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Secrets Management

Database Root Credential Rotation

Vault's database secrets engine provides a centralized workflow for managing credentials for various database systems. By leveraging this, every service instance gets a unique set of database credentials instead of sharing one. Having those credentials tied directly to each service instance and live only for the life of the service, any abnormal access pattern can be mapped to a specific service instance and its credential can be revoked immediately.

This reduces the manual tasks performed by the database administrator and makes the database access more efficient and secure.

The Secret as a Service: Dynamic Secrets guide demonstrates the primary workflow.


Because Vault is managing the database credentials on behalf of the database administrator, it must also be given a set of highly privileged credentials which can grant and revoke access to the database system. Therefore, it is very common to give Vault your root credentials.

However, these credentials are often long-lived and never change once configured on Vault. This may violate the Governance, Risk and Compliance (GRC) policies surrounding that data stored in the database.


Use the Vault's /database/rotate-root/:name API endpoint to rotate the root credentials stored for the database connection.

DB Root Credentials


To perform the tasks described in this guide, you need to have a Vault environment. Refer to the Getting Started guide to install Vault. Make sure that your Vault server has been initialized and unsealed.


This guide requires that you have a PostgreSQL server to connect to. If you don't have one, install PostgreSQL.

»Policy requirements

To perform all tasks demonstrated in this guide, your policy must include the following permissions:

# Mount secrets engines
path "sys/mounts/*" {
  capabilities = [ "create", "read", "update", "delete", "list" ]

# Configure the database secrets engine and create roles
path "database/*" {
  capabilities = [ "create", "read", "update", "delete", "list" ]

If you are not familiar with policies, complete the policies guide.

»Step 1: Enable the database secrets engine

Enable a database secrets engine:

$ vault secrets enable database

NOTE: This example enables the database secrets engine at the /database path in Vault.

»Step 2: Configure PostgreSQL secrets engine


In the Secret as a Service: Dynamic Secrets guide, the PostgreSQL plugin was configured with its root credentials embedded in the connection_url (root and rootpassword) as below:

$ vault write database/config/postgresql \
      plugin_name=postgresql-database-plugin \
      allowed_roles="*" \

The database credential is embedded into the connection URL which is not ideal.

Templated Credentials:

Instead of hard-coding the database credentials into the connection URL, leverage the database root credential rotation feature using the templated credentials: {{username}} and {{password}}.

$ vault write database/config/postgresql \
     plugin_name=postgresql-database-plugin \
     connection_url="postgresql://{{username}}:{{password}}" \
     allowed_roles="*" \
     username="root" \

Notice that the connection_url value contains the templated credentials, and username and password parameters are also passed to initiate the connection.

»Step 3: Rotate the root credentials

Vault provides an API endpoint to easily rotate the initial root database credentials.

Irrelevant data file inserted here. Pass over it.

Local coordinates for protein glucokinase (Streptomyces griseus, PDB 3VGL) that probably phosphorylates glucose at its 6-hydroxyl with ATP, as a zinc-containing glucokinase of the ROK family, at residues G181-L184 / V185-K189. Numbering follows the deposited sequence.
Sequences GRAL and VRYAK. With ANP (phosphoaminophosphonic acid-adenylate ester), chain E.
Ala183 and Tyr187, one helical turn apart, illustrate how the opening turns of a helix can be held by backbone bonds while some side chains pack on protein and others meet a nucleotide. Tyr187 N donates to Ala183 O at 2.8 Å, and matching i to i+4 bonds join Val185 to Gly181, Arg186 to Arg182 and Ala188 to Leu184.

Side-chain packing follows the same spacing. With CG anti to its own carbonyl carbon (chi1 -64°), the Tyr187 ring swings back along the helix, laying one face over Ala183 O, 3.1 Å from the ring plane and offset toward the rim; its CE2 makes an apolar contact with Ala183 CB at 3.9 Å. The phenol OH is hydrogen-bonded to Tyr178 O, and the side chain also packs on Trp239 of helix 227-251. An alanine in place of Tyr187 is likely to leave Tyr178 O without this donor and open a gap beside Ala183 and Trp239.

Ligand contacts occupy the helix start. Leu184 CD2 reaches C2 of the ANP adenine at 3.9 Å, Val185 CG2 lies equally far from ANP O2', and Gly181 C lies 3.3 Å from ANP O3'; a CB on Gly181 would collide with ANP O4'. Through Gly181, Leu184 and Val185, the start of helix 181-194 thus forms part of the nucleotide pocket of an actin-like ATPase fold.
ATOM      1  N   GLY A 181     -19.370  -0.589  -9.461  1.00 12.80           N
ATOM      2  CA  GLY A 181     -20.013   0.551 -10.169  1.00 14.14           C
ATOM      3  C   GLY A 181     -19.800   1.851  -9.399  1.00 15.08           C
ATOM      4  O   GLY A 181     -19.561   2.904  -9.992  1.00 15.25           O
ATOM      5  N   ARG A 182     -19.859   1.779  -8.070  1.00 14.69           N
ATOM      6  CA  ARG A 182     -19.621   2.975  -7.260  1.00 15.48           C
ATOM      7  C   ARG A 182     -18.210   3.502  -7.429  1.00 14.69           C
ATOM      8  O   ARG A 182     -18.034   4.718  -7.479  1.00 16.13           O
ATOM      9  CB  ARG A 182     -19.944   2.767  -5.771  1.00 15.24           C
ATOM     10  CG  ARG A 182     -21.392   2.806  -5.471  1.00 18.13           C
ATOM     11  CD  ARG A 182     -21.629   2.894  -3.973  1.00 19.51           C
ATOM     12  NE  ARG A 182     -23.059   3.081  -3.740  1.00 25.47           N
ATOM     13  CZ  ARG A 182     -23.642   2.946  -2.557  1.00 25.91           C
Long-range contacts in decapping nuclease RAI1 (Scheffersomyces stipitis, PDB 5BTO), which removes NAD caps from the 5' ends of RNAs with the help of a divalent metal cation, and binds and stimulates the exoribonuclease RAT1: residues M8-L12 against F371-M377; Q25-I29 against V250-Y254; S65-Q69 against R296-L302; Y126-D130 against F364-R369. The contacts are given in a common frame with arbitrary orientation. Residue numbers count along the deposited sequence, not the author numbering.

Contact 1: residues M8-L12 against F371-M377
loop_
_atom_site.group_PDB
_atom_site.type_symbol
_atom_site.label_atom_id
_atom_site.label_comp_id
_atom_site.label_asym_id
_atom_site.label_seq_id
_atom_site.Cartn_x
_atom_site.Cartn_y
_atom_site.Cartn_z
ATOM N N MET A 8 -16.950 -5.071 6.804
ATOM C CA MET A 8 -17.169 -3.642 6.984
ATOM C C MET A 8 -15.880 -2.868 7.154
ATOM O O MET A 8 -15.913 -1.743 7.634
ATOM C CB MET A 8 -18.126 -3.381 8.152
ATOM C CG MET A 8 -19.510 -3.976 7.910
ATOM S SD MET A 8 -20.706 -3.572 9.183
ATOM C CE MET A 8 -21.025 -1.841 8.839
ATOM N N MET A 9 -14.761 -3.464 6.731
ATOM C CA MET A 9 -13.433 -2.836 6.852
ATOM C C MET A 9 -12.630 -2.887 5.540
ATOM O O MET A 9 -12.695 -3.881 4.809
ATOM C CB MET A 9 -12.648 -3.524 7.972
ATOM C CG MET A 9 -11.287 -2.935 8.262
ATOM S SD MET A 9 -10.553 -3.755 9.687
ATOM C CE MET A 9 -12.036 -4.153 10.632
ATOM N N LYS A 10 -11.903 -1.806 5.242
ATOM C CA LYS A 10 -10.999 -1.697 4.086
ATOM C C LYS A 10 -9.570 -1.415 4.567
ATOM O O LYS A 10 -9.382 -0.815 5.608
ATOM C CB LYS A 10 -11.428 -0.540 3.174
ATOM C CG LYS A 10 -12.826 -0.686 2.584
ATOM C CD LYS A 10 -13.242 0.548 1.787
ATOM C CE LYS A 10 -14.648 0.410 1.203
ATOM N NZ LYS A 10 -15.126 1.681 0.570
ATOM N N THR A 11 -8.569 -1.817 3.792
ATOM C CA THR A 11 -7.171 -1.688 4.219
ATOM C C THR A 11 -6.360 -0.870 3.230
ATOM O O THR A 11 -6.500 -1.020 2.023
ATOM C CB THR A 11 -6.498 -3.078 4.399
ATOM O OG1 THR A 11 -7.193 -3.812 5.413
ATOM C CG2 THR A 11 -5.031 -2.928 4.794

$ vault write -force database/rotate-root/postgresql

This is all you need to do.

To verify that the root credential was rotated.

$ psql -h -p 5432 -U root postgres
Password for user root:

Entering the initial password (e.g. rootpassword) will not work since the password was rotated by the Vault.

You can invoke the database/rotate-root/:name endpoint periodically to secure the root credential.

»Step 4: Verify the configuration

You can create a role and verify that the database secrets engine dynamically generates credentials as expected.

If you are unfamiliar with database secrets engine, refer to the Secrets as a Service: Dynamic Secrets guide for more detailed instructions.

Create a file named readonly.sql containing the SQL statement to create a new role.

$ tee readonly.sql <<EOF
CREATE ROLE "{{name}}" WITH LOGIN PASSWORD '{{password}}' VALID UNTIL '{{expiration}}';

Create a role named 'readonly' with TTL of 1 hour.

$ vault write database/roles/readonly db_name=postgresql \
         creation_statements=@readonly.sql \
         default_ttl=1h max_ttl=24h

Now, get a new set of database credentials.

$ vault read database/creds/readonly
Key                Value
---                -----
lease_id           database/creds/readonly/999c43f0-f79e-ba90-24a8-4de5af33a2e9
lease_duration     1h
lease_renewable    true
password           A1a-u7wxtrpx09xp40yq
username           v-root-readonly-x6q809467q98yp4yx4z4-1525378026e

Make sure that you can connect to the database using the Vault generated credentials.

$ psql -h -p 5432 \
       -U v-root-readonly-x6q809467q98yp4yx4z4-1525378026e postgres
Password for user v-root-readonly-x6q809467q98yp4yx4z4-1525378026:

postgres=> \du
Role name                                       |                         Attributes                         | Member of
postgres                                        | Superuser, Create role, Create DB, Replication, Bypass RLS | {}
v-root-readonly-x6q809467q98yp4yx4z4-1525378026 | Password valid until 2018-05-03 21:07:11+00                | {}
v-root-readonly-x7v65y1xuprzxv9vpt80-1525378873 | Password valid until 2018-05-03 21:21:18+00                | {}

postgres=> \q

This confirms that the Vault successfully connected to your PostgreSQL server and created a new user based on the privilege defined by readonly.sql.

»Help and Reference